How can Japan extricate itself from the morass it sank into two decades ago when its asset-inflated bubble burst? This is the question on nearly everyone’s mind in this country today. One thing is for sure: You can’t get out of quicksand by pulling on your own hair.
Where will the boosts come from? Who will rid us of the scourge of inaction and frantic ineptitude?
The conventional wisdom, as spouted by the established media outlets, heaps blame on the young. They are depicted as passive, lethargic, inward looking and disengaged.
All the young people of the previous generation wanted to do was get into a first-rate university in order to slip into a first-rate company. Now the universities aren’t first rate anymore, and the companies are struggling to keep up not with the Joneses but with the Wangs and the Kims.
Today’s young Japanese people watched their parents sacrifice quality of lifestyle to pursue the salaryman dream of lifetime employment. No longer, thank goodness, is the Japanese ideal a career at the expense of a life. The problem is that because no other dream has appeared in its place, young people are bereft of aspiration. They are not so much lethargic as aimless; and their parents, their teachers, their cultural icons and the leaders of their country have offered no road map to help them chart a new course.
However, to find some landmarks it is instructive to turn to the Meiji Era (1868-1912), a period in some ways similar to ours.
Then, as now, the “tried-and-true” values that underpinned the social contract had become ineffectual and counterproductive to development and dynamic growth. New paradigms governing relationships between individuals and groups of all sorts were called for; and a young generation of leaders was required to create and act upon them.
How did the Japanese people living in the middle of the 19th century manage to replace a feudal social and political structure with something modern — and then fashion and reform it into a successful model?
The people of Meiji Japan managed to accomplish, in the span of 40 years, what it took Europeans two centuries and Americans the better part of one to realize.
First, the Meiji reformation that would lead to the overthrow of the Tokugawa Shogunate that had ruled with an iron fist since 1603 began much earlier than 1868, with its impetus coming not from the centers of power in Edo (present-day Tokyo) and culture (Kyoto), but from the geographical periphery.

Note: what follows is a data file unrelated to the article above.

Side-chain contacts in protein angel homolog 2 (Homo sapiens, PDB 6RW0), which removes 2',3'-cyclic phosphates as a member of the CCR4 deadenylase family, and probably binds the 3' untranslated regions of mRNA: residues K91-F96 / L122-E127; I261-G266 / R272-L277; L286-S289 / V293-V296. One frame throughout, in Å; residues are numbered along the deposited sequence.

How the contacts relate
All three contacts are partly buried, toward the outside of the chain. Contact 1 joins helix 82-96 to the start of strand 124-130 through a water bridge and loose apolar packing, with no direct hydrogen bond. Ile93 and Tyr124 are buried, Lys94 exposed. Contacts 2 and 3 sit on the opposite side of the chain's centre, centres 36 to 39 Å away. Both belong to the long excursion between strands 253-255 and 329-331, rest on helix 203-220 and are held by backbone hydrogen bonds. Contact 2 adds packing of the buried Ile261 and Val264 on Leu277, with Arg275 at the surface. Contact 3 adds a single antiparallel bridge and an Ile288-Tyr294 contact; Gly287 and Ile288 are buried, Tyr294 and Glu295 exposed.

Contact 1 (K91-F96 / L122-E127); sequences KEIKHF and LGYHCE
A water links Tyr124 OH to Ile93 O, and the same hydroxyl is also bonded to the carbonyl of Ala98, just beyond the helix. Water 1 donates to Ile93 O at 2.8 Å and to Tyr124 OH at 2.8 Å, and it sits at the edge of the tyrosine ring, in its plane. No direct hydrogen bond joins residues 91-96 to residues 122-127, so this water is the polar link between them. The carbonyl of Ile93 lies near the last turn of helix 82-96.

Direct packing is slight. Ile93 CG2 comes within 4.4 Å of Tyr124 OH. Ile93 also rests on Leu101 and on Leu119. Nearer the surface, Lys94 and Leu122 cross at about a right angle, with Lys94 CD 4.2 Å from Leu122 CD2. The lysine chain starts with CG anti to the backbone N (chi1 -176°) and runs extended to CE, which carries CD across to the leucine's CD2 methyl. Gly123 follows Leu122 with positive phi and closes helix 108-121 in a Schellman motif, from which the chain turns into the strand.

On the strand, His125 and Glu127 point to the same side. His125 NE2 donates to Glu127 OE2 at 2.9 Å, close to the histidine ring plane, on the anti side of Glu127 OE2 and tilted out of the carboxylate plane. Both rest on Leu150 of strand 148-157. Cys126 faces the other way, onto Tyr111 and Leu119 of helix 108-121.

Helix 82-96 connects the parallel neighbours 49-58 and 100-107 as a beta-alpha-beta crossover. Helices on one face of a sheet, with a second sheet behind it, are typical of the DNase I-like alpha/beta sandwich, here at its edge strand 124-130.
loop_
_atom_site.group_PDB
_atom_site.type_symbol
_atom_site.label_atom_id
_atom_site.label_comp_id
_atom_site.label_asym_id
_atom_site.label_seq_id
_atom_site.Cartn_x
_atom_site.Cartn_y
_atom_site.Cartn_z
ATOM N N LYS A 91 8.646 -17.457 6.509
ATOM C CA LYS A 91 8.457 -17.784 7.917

Reforms in administration were experimented with and put into place in the province of Tosa in present-day Kochi Prefecture in Shikoku. The smelting of iron ore, which marked the beginnings of an industrial revolution, had begun before the Meiji Era in Saga and Kagoshima in Kyushu and in the coastal town of Kamaishi in today’s Iwate Prefecture.
Significantly, these places mostly belonged to fiefs of the so-called tozama daimyō — the “outsider territorial lords” who had never regarded themselves as being subservient to the ruling Tokugawa family.
This is the crux. The political, social and economic independence of these regions gave them the freedom to undertake a reformation years before any similar venture in the centers of power was attempted. There is a lesson here for our day: The decentralization of power is the sine qua non of change.
Importantly, too, the leaders of the revolutionary reforms of Meiji were young, highly motivated and broadly educated individuals who realized that it would not do to work within the system.
If there is a single adjective to describe the educator Shoin Yoshida (1830-59), statesman Takayoshi Kido (1833-77), political thinker and author Yukichi Fukuzawa (1834-1901), egalitarian agitator Ryoma Sakamoto (1836-67), Yoshida’s pupil and a future prime minister, Hirobumi Ito (1841-1909), diplomat Arinori Mori (1847-89) and many more like them, it is “unconventional.”
To this, however, might equally be added “incorrigible, defiant and rebellious, with a voracious appetite for knowledge and expertise.”